Mezzosoprano Carla Dirlikov Canales has combined both of her loves — music and international affairs — into an emerging career of global diplomacy with an accent on songs.
“I was called upon to serve as an arts envoy for the state department in 2005,” she said, “and I really got hooked. I’ve gone all over the world on behalf of the arts.”
Canales will bring her global and music philosophy in “The Power of the Arts as a Diplomatic Tool” to William & Mary on Feb. 19 in the university’s new Music Arts Center. The program is free and open to the public.
She will be presenting the 2024 McSwain-Walker Lecture, sponsored by the Reves Center for International Studies at William & Mary. In addition to her remarks, Canales has something special for her William & Mary audience — she will also perform.
Canales will sing “Habanera” from Georges Bizet’s “Carmen” as well as “Zorongo” by Federico Garcia Lorca, according to Kate Hoving, the associate director of international communications for the Reves Center. Hoving will accompany her on the piano.
Canales received a bachelor’s degree in vocal performance from the University of Michigan and a master’s in opera performance from McGill University. She did degree work in at the Paris Conservatory and concluded her opera training at the Academy of Vocal Arts in Philadelphia.
Her professional operatic debut was in 2003 in the title role in Bizet’s “Carmen” at the Toronto Festival. It has now become her favorite role, which she has performed nearly 100 times in at least 12 countries. Opera magazine has praised her for a voice that “grabs the heartstrings with its dramatic force and musicality.”
For nearly 20 years, Canales has sung in venues around the world in a variety of opera productions and as soloist, including a tour in China with various music organizations, including the China National Symphony and Shenzhen Symphony Orchestra. In the United States, she has performed at the Lincoln Center’s Avery Fisher Hall in Washington and Carnegie Hall in New York City.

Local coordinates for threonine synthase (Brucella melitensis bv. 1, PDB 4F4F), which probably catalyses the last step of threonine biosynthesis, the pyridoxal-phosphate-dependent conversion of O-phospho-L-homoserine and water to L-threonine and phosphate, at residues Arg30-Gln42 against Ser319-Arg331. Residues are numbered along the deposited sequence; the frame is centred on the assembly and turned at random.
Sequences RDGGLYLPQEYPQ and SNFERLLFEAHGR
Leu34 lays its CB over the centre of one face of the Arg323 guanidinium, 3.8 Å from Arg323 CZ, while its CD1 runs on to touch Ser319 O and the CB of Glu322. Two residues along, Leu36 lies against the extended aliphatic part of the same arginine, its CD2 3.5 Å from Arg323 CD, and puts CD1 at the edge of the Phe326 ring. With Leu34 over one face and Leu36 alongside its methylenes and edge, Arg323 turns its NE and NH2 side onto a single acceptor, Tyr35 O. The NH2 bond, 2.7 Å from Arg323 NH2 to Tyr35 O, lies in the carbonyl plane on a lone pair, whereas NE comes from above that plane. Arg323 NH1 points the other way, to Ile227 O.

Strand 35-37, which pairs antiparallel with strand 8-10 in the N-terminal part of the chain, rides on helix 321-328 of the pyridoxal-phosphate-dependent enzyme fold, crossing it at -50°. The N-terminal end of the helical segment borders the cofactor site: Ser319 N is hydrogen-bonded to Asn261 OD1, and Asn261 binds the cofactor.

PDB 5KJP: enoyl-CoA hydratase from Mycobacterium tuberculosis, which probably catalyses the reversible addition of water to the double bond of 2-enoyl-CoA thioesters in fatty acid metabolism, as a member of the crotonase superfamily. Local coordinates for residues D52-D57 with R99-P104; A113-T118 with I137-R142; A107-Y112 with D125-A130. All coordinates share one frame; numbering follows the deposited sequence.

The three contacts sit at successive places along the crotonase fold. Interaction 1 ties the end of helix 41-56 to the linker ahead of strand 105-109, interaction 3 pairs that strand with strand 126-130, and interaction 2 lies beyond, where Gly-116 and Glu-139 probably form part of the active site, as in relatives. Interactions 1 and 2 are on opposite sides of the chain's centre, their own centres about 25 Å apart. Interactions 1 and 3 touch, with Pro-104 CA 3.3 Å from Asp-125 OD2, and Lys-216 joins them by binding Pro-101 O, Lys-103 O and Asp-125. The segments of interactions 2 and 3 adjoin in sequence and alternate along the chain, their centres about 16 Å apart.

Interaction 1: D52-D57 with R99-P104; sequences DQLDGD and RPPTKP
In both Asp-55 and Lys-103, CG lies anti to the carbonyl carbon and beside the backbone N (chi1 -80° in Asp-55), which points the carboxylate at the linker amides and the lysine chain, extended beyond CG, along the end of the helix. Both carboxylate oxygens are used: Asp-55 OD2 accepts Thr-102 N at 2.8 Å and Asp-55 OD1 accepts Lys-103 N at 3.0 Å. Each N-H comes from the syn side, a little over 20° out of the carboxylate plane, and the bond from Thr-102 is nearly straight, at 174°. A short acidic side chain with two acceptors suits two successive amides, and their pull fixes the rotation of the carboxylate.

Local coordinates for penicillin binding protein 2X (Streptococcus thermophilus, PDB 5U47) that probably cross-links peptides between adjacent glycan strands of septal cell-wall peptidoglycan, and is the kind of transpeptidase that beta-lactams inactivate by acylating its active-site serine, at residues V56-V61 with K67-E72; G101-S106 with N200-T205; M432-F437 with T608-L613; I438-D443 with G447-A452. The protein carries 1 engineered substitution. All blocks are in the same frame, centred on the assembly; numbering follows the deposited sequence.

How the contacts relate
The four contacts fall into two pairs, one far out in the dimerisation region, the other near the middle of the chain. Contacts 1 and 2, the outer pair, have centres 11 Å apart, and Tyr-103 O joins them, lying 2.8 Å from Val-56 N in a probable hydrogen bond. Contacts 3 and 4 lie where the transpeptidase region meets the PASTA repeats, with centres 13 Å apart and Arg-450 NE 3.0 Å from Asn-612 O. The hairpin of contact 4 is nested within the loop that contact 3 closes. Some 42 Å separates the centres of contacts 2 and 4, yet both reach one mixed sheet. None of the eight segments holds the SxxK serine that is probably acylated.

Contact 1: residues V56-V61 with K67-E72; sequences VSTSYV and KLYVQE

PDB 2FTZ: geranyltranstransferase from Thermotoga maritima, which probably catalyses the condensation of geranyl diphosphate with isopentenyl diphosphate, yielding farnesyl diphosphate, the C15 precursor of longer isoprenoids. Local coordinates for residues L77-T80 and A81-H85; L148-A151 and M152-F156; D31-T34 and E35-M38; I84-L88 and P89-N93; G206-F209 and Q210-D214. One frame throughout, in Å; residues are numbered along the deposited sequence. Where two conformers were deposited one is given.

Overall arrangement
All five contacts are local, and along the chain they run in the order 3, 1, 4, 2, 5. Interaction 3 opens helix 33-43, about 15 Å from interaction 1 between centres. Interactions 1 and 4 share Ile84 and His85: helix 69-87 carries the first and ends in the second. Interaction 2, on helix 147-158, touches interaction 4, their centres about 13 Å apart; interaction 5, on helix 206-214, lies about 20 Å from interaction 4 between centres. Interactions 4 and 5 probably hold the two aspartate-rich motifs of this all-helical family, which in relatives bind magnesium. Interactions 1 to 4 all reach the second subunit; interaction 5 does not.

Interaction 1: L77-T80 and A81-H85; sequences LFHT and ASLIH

Her mother is Mexican and her father is Bulgarian, she said. “I grew up with mixed cultures in my life and found that in singing, nationality did not matter. Singing provided the opportunity to explore common experiences.”
When she began singing at age 14, “my parents were concerned,” Canales said. “It was a bumpy road for me because as immigrants, performing was not at the top of their list” of potential professions for her.
“But today, they are very, very supportive. Opera became natural for me because from my father’s homeland, the operatic culture is very important, and from Mom, singing in general plays a big role in Mexican culture,” added Canales during a telephone interview from Boston, where she was to speak later in the evening at Harvard University.
Canales has been involved at Harvard for a number of years, having previously been a senior fellow with the Advanced Leadership Initiative. Currently, she is a fellow with the Social Innovation and Change Initiative at the Center for Public Leadership at Harvard’s Kennedy School.
In early 2023, she joined the Biden administration as the first senior adviser and envoy for cultural exchange, a newly created position at the National Endowment for the Arts.
Canales said she began to realize, as she traveled the world, that “music can be a major diplomatic tool. The idea that singers could make the world a better place. In singing, we are the world; we are social activists.”
She has taken to heart the term cultural diplomacy, a discipline that seeks to encourage the exchange of ideas between cultures to promote mutual understanding. As an arts envoy, working in countries such as Peru, Mexico, Montenegro, Honduras, Kazakhstan and Indonesia, Canales said she’s found that singing offers “simply another vehicle” for carrying out cultural diplomacy.
Canales has stressed in her writing and speeches that “music allows you to enter a different environment, where identity, skin color, religion and language don’t matter. Where all cultures can be found. We’re all equal. That’s why promoting the exchange between identities through music can be so effective.”
Still preparing for her visit to Williamsburg, Canales said she was “working on her speech.”
“I initially thought about an academic approach of cultural diplomacy, but I’m now thinking of sharing stories of my diplomatic experiences and use my voice to share stories from others around the world,” she said.
She stressed that there “is so much to be optimistic about with the opportunities we have to bring the power of the arts and the world together.”
Would she sometime in the future like to be a U.S ambassador?
“Yes, I would, but I don’t think I would ever achieve it,” she admitted. “However, I want to continue to serve my country and secondly, the work — that is diplomatic and bridging divides through music and singing — is important.”
Want to go?
What: “The Power of the Arts as a Diplomatic Tool”
When: Feb. 19, 5 p.m.
Where: Comey Recital Hall at William & Mary’s Music Arts Center, 551 Jamestown Road
For information: events.wm.edu/event/view/revescenter/355702
Wilford Kale, [email protected]